Tuesday, June 25, 2013

Confessions, a Train Ride Home

I have  been thinking about writing, and how I am not.

There is a part of me that wants to blame medication, even though I stopped writing before the medication ever came into play. This is not unfair as it has shifted the way I think and feel. The heart does not howl any more, or, I have forgotten how to listen to it. I think this silencing has in turn silenced my need to write, to capture and tame my storms with mere words, precise words. And this should not be a problem, but it is very close, only a step away from, having nothing to say.

Which is not true, cannot be true, yet is very true.

If the need to express a voice does not come from within, then, given all the noise being forced into the world already, how can I possibly justify adding to it? If I have nothing that I need to say, then output must be because there is something I believe others need to hear. The audacity and arrogance aren't mine, not comfortably, to assume I have the authority to decide this. Even though I may choose the platform so that the choice to consume lies with the reader - no. There is already too much noise out there. There is nothing I can say that has not already been said.

There is no requirement for need in the writing of fiction. Need in the writer's voice can lend power to a story, but it is not required. I could write simply because I want to. But when the power of need has fuelled you for so long, action by want seems pale and trivial by comparison.

All that occurred in my life was for writing. All the learning and heartache and new experiences; all grist for the mill. It would all out in the stories one day. But now I don't need to cast my trials in such a light in order to make them palatable enough to see through, my lover stands by me throughout all fire and flood. It is enough to simply spend my days with him. But is it? Is a life that is enjoyed but to no end of any purpose? Writing was a purpose I gave my life in order to keep my life. Now that I am in no such danger, the purpose is no longer required, and yet to simply live is not enough, would be such selfish and wasted time.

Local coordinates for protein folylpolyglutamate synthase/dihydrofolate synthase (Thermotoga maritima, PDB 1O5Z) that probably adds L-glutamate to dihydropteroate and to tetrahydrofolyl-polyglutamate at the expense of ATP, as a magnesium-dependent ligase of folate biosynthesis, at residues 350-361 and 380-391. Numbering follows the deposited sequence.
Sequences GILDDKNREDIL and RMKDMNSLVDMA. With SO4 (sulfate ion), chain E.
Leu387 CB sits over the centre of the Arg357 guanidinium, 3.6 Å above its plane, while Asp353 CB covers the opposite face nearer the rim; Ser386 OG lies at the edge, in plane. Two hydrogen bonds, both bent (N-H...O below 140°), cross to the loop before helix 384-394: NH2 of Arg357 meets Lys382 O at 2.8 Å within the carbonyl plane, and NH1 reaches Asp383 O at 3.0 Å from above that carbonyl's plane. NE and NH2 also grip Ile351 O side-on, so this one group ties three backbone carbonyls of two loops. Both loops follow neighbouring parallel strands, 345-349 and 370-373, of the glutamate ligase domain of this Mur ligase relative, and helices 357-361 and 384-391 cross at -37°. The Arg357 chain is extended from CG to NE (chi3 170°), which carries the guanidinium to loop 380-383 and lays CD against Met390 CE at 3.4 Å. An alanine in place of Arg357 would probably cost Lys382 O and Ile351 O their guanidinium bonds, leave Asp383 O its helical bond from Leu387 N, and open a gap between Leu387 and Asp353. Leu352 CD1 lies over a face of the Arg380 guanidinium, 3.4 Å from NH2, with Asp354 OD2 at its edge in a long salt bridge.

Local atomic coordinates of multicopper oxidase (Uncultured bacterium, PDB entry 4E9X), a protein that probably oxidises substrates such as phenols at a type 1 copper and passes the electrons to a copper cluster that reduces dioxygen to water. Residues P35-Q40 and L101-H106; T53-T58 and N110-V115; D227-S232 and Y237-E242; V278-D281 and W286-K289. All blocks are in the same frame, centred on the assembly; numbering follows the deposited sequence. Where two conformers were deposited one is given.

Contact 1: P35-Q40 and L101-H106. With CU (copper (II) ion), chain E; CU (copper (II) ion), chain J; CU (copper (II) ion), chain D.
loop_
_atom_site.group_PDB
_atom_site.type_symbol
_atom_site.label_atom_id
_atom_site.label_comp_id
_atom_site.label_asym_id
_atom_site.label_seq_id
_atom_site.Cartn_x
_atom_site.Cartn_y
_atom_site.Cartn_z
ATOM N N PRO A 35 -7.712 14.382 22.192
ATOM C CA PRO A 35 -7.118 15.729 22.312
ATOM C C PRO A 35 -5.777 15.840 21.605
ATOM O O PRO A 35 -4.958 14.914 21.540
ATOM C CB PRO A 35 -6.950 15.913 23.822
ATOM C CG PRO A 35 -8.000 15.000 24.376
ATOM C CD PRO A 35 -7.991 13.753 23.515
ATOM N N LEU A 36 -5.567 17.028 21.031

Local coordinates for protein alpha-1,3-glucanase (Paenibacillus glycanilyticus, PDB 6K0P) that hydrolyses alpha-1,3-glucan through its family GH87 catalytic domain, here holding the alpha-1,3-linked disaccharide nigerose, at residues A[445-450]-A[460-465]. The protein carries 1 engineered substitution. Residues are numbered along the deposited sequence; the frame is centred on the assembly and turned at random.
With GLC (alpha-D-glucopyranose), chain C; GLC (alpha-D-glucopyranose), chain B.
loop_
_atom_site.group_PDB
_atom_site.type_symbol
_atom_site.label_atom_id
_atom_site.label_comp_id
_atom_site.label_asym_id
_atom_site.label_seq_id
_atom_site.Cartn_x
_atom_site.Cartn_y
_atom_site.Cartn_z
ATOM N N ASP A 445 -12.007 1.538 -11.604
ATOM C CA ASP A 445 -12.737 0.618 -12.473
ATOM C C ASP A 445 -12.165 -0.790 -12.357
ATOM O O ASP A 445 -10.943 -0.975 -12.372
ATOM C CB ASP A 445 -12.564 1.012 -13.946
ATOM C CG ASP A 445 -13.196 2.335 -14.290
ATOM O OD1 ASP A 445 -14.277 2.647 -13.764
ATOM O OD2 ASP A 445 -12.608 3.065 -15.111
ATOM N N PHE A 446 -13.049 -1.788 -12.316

I have already lost so much time. To waste more will lead only to self-disgust. Still, I cannot underestimate fear and the scars left by physical pain and emotional anguish that come into play. I lost my future, one I did not even know I projected upon myself, and so all I have and had done became untethered. Echoes of this singular horror I've heard from those struggling with Post-Traumatic Stress Disorder. It is not for me to self-diagnose, but it would be remiss of me to overlook this one and only echo.

To confront my identity as a writer, to consider reviving it, is to also risk the possibility of losing it again. Hope is such an awful creature. I had to give her away. She cost me too much. To survive I had to give her away. I had to.

Even from now, this place of strength, I can't dip into this subject matter without feeling it in my nerves and knowing that I will never be strong enough to survive the loss of my identity again.

There most probably lies the heart of the matter. Not all the medication and emotional well-being in the world will help me finish a story if I am afraid.

And I am so very afraid.

5 comments:

compaƱero said...

totally random, thought of you back at home, and recommend. hopefully does not draw disdain, but might:

http://www.youtube.com/watch?v=hVXPC-sufkI

Ben Payne said...

*loves*

I identify with much of this post. And there's something to be said for leaving a place of need and finding a place of happiness and comfort. And not everybody needs to be a writer.

That said, if it's fear of hope that stops you, that's less good. I hope you find a way to hope again, even if it's a different kind of hope. And if you need support for hoping, don't be afraid to lean...

Tessa said...

I have to admit, the prologue of that Bourdain made me cringe significantly. The shrimp on the barbie business was from the 80s. We've moved on since then, I'd assume the rest of the world has too.

Ben, thank you, very much. I really don't know what I want, which is not something I've ever had to deal with in my life. Not a fan, to say the least.

Anonymous said...

Bert still needs an origin story,

Wordsmiff said...

Depression and anxiety are bastards. I've learned the hard way to fight them and laugh at them, sometimes through tears. Hang in there Tessa, thinking of you.